Trumbull is a town located in Fairfield County, Connecticut. It borders on the cities of Bridgeport and Shelton and the towns of Stratford, Fairfield and Monroe; the population was 36,018 during the 2010 census. Trumbull was the home of the Golden Hill Paugussett Indian Nation for thousands of years before the English settlement was made in 1639; the town was named after Jonathan Trumbull, a merchant and statesman when it was incorporated in 1797. Aviation pioneer Igor Sikorsky lived in Trumbull during his active years when he designed and flew fixed-wing aircraft and put the helicopter into mass production for the first time; the area comprising the town of Trumbull was occupied by the Paugusset Indian nation for thousands of years before English colonists arrived here during the Great Migration from England and established the town of Stratford, Connecticut in 1639. In 1725, Stratford residents living in the northern part of the town petitioned the Colony of Connecticut to establish their own separate village.
They wished to call their new village Nickol's Farms, after the family. However, the Colony named; the village of Unity merged with the village to its west called Long Hill, to form the town of "North Stratford" in 1744. In the late 1780s, North Stratford began to petition the Connecticut General Assembly seeking independence from Stratford; the Assembly granted full town rights in October 1797 and named the new town after Jonathan Trumbull, a merchant and statesman. He was a strong supporter of General George Washington and served as Revolutionary War Governor of Connecticut; the Pequonnock River is the only major waterway in Trumbull, beginning northwest of Old Mine Park at the Monroe border and flowing southeasterly through the Pequonnock River Valley State Park, Trumbull Center and Twin Brooks Park. The river continues into Beardsley Park in Bridgeport. Major bodies of water include Canoe Brook Lake, Pinewood Lake, Tashua Hills Golf Club Pond, the six Twin Brooks Park ponds. Minor bodies of water include Dogwood Lake, Frog Pond, Kaatz Pond, Kaechele Pond, Porters Pond, Secret Pond, Thrush Wood Lake and Unity Park Pond.
According to the United States Census Bureau, the town has a total area of 23.5 square miles, of which 23.3 square miles is land and 0.2 square miles, or 0.98%, is water. According to the U. S. Geological Survey in 1986, the lowest point in town is 40 feet above sea level at Beach Park; the highest point is the top of Monitor Hill at 615 feet above sea level. According to the U. S. Geological Society, at 615 ft Monitor Hill in Trumbull is the highest coastal point on the east coast of the United States, it is marked with a plaque on Monitor Hill Road. Trumbull has 871.23 acres of park facilities. These areas include: The town of Trumbull, the Connecticut Department of Environmental Protection and the Bridgeport Hydraulic Company agreed to make a joint Town and State purchase of land in the Pequonnock River Valley in 1989; the 382-acre parcel is maintained by the Department of Environmental Protection. As of the census of 2000, there were 34,243 people, 11,911 households, 9,707 families residing in the town.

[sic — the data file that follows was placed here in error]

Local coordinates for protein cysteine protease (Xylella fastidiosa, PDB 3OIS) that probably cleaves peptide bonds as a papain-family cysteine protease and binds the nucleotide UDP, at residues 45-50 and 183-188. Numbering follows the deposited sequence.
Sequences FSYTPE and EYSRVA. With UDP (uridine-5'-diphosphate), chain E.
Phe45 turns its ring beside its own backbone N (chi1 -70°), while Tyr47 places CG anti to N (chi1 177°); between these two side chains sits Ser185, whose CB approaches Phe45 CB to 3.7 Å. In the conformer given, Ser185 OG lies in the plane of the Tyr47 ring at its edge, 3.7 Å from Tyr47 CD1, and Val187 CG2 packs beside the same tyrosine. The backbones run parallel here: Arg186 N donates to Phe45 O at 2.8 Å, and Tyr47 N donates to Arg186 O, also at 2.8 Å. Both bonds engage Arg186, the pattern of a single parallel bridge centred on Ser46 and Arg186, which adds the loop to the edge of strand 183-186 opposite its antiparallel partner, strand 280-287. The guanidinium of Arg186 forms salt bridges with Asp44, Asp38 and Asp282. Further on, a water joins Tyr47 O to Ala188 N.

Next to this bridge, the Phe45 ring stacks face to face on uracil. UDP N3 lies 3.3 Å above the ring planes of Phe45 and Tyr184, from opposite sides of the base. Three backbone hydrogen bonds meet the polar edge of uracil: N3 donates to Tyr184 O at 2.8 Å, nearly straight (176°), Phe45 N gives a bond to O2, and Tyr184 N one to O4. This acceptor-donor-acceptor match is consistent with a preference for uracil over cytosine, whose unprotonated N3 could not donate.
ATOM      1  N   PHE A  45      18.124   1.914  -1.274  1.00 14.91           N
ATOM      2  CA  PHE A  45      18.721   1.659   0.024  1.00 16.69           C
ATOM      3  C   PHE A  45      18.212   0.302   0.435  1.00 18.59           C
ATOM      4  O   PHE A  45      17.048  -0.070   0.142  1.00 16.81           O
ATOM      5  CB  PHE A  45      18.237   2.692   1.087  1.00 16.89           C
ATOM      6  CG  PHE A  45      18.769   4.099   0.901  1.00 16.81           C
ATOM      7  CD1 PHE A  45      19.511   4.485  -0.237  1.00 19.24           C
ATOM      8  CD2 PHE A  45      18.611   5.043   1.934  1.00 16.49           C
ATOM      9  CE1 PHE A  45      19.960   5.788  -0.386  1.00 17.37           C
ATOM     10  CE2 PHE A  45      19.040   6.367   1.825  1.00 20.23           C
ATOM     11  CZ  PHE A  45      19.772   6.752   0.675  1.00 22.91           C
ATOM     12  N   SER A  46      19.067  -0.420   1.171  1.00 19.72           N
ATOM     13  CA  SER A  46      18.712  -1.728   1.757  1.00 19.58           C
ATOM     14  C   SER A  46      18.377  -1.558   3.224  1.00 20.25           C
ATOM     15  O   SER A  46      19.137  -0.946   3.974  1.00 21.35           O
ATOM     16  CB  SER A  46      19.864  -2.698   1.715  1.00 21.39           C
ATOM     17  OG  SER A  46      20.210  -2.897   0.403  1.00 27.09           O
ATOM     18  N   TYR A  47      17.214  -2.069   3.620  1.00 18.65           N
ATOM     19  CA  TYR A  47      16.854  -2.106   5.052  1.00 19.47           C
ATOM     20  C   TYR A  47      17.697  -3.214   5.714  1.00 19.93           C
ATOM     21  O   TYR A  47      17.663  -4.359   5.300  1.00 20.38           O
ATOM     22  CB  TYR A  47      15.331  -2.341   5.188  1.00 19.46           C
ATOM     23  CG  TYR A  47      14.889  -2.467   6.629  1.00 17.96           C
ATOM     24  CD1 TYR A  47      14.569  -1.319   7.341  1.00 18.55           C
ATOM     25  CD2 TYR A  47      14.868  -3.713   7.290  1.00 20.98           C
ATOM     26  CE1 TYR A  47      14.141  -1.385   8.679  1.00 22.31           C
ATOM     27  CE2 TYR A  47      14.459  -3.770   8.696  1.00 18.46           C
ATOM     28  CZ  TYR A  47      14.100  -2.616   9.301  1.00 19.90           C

The population density was 1,470.6 people per square mile. There were 12,160 housing units at an average density of 522.2 per square mile. The racial makeup of the town was 94.02% White, 1.88% Black or African American, 0.11% Native American, 2.38% Asian, 0.02% Pacific Islander, 0.71% from other races, 0.88% from two or more races. Hispanic or Latino of any race were 2.70% of the population. There were 11,911 households out of which 37.5% had children under the age of 18 living within them, 71.7% were married couples living together, 7.4% had a female householder with no husband present, 18.5% were non-families. 16.2% of all households were made up of individuals and 9.6% had someone living alone, 65 years of age or older. The average household size was 2.82 and the average family size was 3.17. In the town, the population was spread out with 26.0% under the age of 18, 5.0% from 18 to 24, 27.6% from 25 to 44, 24.1% from 45 to 64, 17.3% who were 65 years of age or older. The median age was 40 years.
For every 100 females, there were 92.7 males. For every 100 females age 18 and over, there were 88.9 males. As of the 2000 census, males had a median income of $62,201 versus $41,384 for females; the per capita income for the town was $34,931. About 1.4% of families and 2.3% of the population were below the poverty line, including 2.4% of those under age 18 and 3.6% of those over age 65. According to the American Community Survey 2008 estimate there were 37,134 people, 12,338 households, 10,021 families residing in the town; the population density was 1,593.73 people per square mile. There were 12,651 housing units with an average density of 542.9 per square mile. There were 12,338 households out of which 40.9% had children under the age of 18 living within them, 69% were married couples living together, 7.9% had a female householder with no husband present, 18.8% were non-families. 17.7% of all households were made up of individuals and 11.1% had someone living alone, 65 years of age or older.
The average household size was 2.90 and the average family size was 3.31. In the town, the population includes 25.5% under the age of 18 and 20.1% who were 65 years of age or older. The median age was 43.4 years. For every 100 females, there were 87.6 males. For every 100 females age 18 and over, there were 85.8 males. The median income for a household in the town was $103,082, the median income for a family wa